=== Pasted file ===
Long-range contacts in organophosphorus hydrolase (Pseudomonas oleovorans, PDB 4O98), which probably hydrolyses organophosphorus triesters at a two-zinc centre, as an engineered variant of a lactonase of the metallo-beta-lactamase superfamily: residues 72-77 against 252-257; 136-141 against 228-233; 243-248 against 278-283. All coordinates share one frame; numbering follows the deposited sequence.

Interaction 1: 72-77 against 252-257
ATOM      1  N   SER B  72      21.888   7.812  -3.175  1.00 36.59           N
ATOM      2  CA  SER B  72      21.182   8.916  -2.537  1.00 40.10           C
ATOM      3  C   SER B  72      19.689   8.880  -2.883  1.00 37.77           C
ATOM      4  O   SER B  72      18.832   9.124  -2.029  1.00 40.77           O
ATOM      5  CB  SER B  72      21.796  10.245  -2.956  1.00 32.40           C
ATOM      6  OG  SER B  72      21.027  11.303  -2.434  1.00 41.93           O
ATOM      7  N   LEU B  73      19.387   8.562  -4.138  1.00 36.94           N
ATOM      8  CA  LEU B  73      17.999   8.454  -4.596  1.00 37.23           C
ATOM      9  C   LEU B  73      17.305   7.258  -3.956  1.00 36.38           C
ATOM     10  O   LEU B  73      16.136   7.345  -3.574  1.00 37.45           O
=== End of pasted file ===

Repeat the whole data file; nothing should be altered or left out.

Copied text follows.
Long-range contacts in organophosphorus hydrolase (Pseudomonas oleovorans, PDB 4O98), which probably hydrolyses organophosphorus triesters at a two-zinc centre, as an engineered variant of a lactonase of the metallo-beta-lactamase superfamily: residues 72-77 against 252-257; 136-141 against 228-233; 243-248 against 278-283. All coordinates share one frame; numbering follows the deposited sequence.

Interaction 1: 72-77 against 252-257
ATOM      1  N   SER B  72      21.888   7.812  -3.175  1.00 36.59           N
ATOM      2  CA  SER B  72      21.182   8.916  -2.537  1.00 40.10           C
ATOM      3  C   SER B  72      19.689   8.880  -2.883  1.00 37.77           C
ATOM      4  O   SER B  72      18.832   9.124  -2.029  1.00 40.77           O
ATOM      5  CB  SER B  72      21.796  10.245  -2.956  1.00 32.40           C
ATOM      6  OG  SER B  72      21.027  11.303  -2.434  1.00 41.93           O
ATOM      7  N   LEU B  73      19.387   8.562  -4.138  1.00 36.94           N
ATOM      8  CA  LEU B  73      17.999   8.454  -4.596  1.00 37.23           C
ATOM      9  C   LEU B  73      17.305   7.258  -3.956  1.00 36.38           C
ATOM     10  O   LEU B  73      16.136   7.345  -3.574  1.00 37.45           O